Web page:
Relaxed. Encouraging. Supportive.

Meet the JavaScript Track mentors

Once you join the JavaScript language track, you will receive support and feedback from our team of mentors. Here are the bios of a few of the mentors of this track.

Avatar of Pietro Verdile

Pietro Verdile https://github.com/pverdile

I'm a full-time software developer for ClickBus, mostly focused on frontend using frameworks like Vue and Symfony. On top of that I am quite familiar with Clojure, PHP and NodeJS when it comes to backend.
Avatar of Jonathan Hawley-Peters

Jonathan Hawley-Peters https://github.com/jonathanhawleypeters

For over a decade I've programmed as a hobby. In 2016 I started working as a web developer and receiving mentorship was a big part of what made that change possible. To me, mentoring people who are learning Javascript feels like a natural part of the progression and often brings me joy.
Avatar of Chris Strolia-Davis

Chris Strolia-Davis https://github.com/cstroliadavis

I've been developing with JavaScript/EcmaScript for about 2 decades. I've been helped by many and I'm happy to help others.
Avatar of Nick Bell

Nick Bell GoFan

I have been developing in JS for 6 years. We use JS heavily at GOFan, and I am excited to be a mentor.
Avatar of Pascal Spiesz

Pascal Spiesz GitHub

I'm a JavaScript developer and I think that mentoring is a great way to improve knowledge for the mentor and the mentees.
Avatar of Marco Quintella

Marco Quintella GitHub Profile

Huge fan of VueJs. Bachelor in Nautical Sciences, Specialist in Fiscal Management, Bachelor in Systems' Analysis and Development. I love beautifull code and machine learning, loves studying new techs and UI/UX.
Fun. Challenging. Interesting

Community-sourced JavaScript exercises

These are a few of the 106 exercises on the JavaScript track. You can see all the exercises here.

Food Chain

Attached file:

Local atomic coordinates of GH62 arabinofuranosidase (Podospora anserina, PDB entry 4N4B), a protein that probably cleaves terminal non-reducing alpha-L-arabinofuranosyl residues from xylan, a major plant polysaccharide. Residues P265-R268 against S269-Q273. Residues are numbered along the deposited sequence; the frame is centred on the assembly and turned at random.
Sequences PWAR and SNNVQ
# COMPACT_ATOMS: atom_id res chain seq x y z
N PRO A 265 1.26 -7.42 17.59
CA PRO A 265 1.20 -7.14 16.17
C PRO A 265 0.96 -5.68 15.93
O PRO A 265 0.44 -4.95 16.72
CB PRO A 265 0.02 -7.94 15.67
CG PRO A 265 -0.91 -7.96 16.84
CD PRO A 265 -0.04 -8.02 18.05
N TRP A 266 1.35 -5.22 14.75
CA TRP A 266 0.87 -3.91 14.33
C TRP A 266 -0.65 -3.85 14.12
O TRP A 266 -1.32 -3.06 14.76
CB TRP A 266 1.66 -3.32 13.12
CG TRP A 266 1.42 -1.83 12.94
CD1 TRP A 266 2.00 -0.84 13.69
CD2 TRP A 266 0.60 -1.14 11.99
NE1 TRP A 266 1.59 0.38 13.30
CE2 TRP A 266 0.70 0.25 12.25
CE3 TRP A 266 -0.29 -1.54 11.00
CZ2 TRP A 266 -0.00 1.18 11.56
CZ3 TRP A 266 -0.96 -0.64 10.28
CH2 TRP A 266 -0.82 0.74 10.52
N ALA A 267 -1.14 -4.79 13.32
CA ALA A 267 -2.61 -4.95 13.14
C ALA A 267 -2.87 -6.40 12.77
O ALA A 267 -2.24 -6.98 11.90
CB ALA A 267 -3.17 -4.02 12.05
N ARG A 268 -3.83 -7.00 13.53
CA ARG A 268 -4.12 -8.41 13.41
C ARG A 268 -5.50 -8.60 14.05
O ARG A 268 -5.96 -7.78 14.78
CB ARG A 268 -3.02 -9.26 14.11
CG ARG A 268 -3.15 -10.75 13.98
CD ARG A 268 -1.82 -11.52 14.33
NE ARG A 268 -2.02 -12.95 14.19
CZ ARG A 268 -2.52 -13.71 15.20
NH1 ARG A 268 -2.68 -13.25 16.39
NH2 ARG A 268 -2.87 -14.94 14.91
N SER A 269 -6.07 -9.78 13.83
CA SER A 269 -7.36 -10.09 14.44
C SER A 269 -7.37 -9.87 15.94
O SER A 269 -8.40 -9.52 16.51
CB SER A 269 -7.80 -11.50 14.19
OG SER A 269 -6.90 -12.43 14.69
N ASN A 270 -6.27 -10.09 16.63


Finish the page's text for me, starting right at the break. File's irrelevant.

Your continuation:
medium
algorithms
text formatting
Saddle Points
medium
equality
exception handling
integers
matrices
optional values
parsing
conditionals
loops
Reverse String
easy
loops
strings
Rectangles
medium
arrays
matrices
strings
conditionals
loops
Space Age
easy
floating point numbers
List Ops
medium
lists
recursion
loops
data structures
Passionate. Knowledgeable. Creative.

Meet the JavaScript Track maintainers

The JavaScript Maintainers are the brains behind the JavaScript Track. They spend their spare time creating interesting and challenging exercises that we can all learn from. We are incredibly grateful for their hard work. Here are the bios of a few of the maintainers of this track.

Avatar of Josh Goebel

Josh Goebel Blog: Running Blind

I mostly write Ruby & JavaScript (for fun and profit) but I dabble with TypeScript, Elixir, Nim, Arduino, and such.
Avatar of Tejas Bubane

Tejas Bubane My blog

Primarily a Ruby & Javascript coder, getting better at functional programming, emacs lover.
Avatar of Kristina Born

Kristina Born

Full-stack developer and lover of all things linguistic. Teaching is the best way to learn.
Avatar of Derk-Jan Karrenbeld

Derk-Jan Karrenbeld My website

All-round programmer, manager and owner of a Dutch software agency specializing in bespoke and tailored code.

Get started with the JavaScript track. As with everything on Exercism, it's 100% free!

Join the JavaScript Track